Data presented by experts back in 2018 have shown that more and more Filipinos are being affected with kidney disease with the possibility of resulting in their deaths. In fact, an estimated increase of 10-12 percent per year was seen in the number of new patients undergoing dialysis at that time, with chronic kidney disease (CKD) being one of the primary causes of mortality in the country, seeing a rise in the statistics as early as 2017. Because of this, doctors have considered the disease as a “silent killer,” with afflicted patients experiencing no symptoms until their kidneys shut down completely. While it’s not the top cause of mortality in the country, it is among the top 10, according to a report presented during the kick-off of World Kidney Month back in 2017.
But in learning all this information, a question remains: what exactly is chronic kidney disease?:
Chronic Kidney Disease: The Basics
In a nutshell, chronic kidney disease (CKD) is a condition where you gradually lose kidney function. Part of this disease includes conditions that damage your kidneys, decreasing their ability to keep you healthy by filtering and removing waste products – also known as urea – from your blood and regulating the fluid balance of your body. If you have CKD and it worsens, urea will build up and cause you to feel sick, which could possibly lead to complications such as high blood pressure, low blood count, weak bones, poor nutritional health, and even nerve damage. To make matters worse, CKD can also lead to heart and blood vessel diseases, which may possibly remain undetected over an undetermined period of time.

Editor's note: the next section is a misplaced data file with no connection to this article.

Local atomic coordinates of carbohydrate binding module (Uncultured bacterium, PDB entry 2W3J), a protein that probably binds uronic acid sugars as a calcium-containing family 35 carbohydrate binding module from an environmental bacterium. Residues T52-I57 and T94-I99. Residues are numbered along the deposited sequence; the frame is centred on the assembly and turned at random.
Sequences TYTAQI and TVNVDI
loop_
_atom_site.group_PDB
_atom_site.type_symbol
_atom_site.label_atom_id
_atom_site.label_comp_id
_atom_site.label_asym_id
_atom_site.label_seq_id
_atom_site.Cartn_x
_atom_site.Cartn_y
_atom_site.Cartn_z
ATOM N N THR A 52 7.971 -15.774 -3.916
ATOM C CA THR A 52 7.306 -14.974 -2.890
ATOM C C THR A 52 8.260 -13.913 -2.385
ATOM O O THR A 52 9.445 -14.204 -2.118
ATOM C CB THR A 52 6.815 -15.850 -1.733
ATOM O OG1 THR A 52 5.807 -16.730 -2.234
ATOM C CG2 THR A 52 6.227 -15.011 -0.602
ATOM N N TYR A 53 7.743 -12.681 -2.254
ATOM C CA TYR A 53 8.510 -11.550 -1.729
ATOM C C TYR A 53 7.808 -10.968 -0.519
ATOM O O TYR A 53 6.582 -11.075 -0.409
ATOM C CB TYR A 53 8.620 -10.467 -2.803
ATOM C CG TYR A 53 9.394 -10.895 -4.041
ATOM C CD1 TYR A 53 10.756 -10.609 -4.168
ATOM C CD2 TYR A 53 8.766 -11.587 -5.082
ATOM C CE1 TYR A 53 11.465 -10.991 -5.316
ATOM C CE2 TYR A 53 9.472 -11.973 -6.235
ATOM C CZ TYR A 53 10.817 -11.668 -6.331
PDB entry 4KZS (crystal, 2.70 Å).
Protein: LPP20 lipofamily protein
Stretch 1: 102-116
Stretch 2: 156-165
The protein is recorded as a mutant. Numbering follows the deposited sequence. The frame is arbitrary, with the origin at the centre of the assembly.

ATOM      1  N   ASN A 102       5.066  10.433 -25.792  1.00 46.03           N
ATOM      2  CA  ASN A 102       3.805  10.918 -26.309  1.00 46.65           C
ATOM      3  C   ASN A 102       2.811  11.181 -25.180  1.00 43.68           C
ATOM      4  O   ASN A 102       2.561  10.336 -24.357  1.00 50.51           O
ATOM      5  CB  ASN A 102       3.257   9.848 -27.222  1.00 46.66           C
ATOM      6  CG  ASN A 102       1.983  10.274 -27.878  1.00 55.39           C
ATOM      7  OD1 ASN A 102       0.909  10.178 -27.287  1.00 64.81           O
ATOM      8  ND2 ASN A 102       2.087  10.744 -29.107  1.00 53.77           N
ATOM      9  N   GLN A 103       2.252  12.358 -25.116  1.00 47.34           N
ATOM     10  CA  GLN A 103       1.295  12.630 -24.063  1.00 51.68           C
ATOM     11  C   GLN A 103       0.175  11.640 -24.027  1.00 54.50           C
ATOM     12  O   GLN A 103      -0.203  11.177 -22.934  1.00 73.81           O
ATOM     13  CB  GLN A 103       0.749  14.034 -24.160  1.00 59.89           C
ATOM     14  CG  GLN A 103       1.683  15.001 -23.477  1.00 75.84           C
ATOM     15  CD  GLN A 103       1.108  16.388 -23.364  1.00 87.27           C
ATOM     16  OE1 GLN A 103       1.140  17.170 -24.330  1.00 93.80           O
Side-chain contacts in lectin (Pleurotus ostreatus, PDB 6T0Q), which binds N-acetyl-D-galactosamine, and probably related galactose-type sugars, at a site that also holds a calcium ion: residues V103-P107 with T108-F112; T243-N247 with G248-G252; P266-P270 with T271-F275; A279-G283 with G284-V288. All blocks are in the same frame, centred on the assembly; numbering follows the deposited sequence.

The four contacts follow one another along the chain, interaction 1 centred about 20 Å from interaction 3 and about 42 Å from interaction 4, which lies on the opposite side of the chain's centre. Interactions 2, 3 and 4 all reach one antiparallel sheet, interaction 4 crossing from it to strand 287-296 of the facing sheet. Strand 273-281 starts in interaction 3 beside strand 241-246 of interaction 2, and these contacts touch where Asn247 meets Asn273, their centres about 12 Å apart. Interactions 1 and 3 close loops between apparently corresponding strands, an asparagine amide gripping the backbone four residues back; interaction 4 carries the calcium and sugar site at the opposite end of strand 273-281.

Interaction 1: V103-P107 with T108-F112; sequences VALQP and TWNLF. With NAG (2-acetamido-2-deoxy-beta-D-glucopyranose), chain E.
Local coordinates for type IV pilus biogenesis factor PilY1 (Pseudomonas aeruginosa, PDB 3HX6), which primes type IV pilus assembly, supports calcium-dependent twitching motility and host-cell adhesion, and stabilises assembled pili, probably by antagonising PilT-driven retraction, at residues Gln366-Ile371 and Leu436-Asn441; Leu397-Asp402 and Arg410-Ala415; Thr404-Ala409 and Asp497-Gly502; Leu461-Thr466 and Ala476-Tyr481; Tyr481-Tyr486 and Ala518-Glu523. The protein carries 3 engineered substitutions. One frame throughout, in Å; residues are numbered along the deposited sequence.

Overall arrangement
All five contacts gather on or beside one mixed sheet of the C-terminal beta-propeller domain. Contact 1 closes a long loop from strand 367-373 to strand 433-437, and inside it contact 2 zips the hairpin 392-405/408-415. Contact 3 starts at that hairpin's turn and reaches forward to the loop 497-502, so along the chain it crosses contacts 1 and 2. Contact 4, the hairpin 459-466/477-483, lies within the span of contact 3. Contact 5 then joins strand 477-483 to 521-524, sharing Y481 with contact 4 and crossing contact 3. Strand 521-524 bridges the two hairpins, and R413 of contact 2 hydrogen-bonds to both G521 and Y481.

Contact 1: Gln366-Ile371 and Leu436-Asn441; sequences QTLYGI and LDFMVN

What causes chronic kidney disease?
If you’ve been diagnosed by your doctor with CKD, it means that it didn’t happen all of a sudden; as mentioned earlier, symptoms can remain undetected over a long period of time – often in years – making it a slow process, only for you to become surprised one day once you start feeling a significant loss of kidney function. While It’s possible for the disease to be caused by immune system ailments, chronic diseases that inflame the kidneys, family history, as well as problems that disrupt the flow of urine, there are essentially 2 two main culprits: salt and sugar. This only means to say that CKD is most often a result of either diabetes, high blood pressure, extended use of pain relievers, or a combination of any of the three.
In the Philippines, health practitioners link the increase in numbers to obesity – caused by an unhealthy diet and a sedentary lifestyle leading to diabetes – as well as a combination of diabetes and high blood pressure, which may then progress to kidney disease.
The Look-Out List
Age does not play a role in determining who gets kidney diseases; anyone from any age group can get the disease. However, some people are more likely to develop CKD than others. If you are either a diabetic, hypertensive, have a family history of kidney failure, or belong to a population group with a high rate of diabetes or hypertension, then you need to be aware that you may have an increased risk for kidney disease. Unfortunately, Asians are part of that list, so it would be best for you to be on the lookout for the following signs:
- You feel more fatigued and have less energy to perform your usual activities
- You have difficulty concentrating
- Your appetite has greatly decreased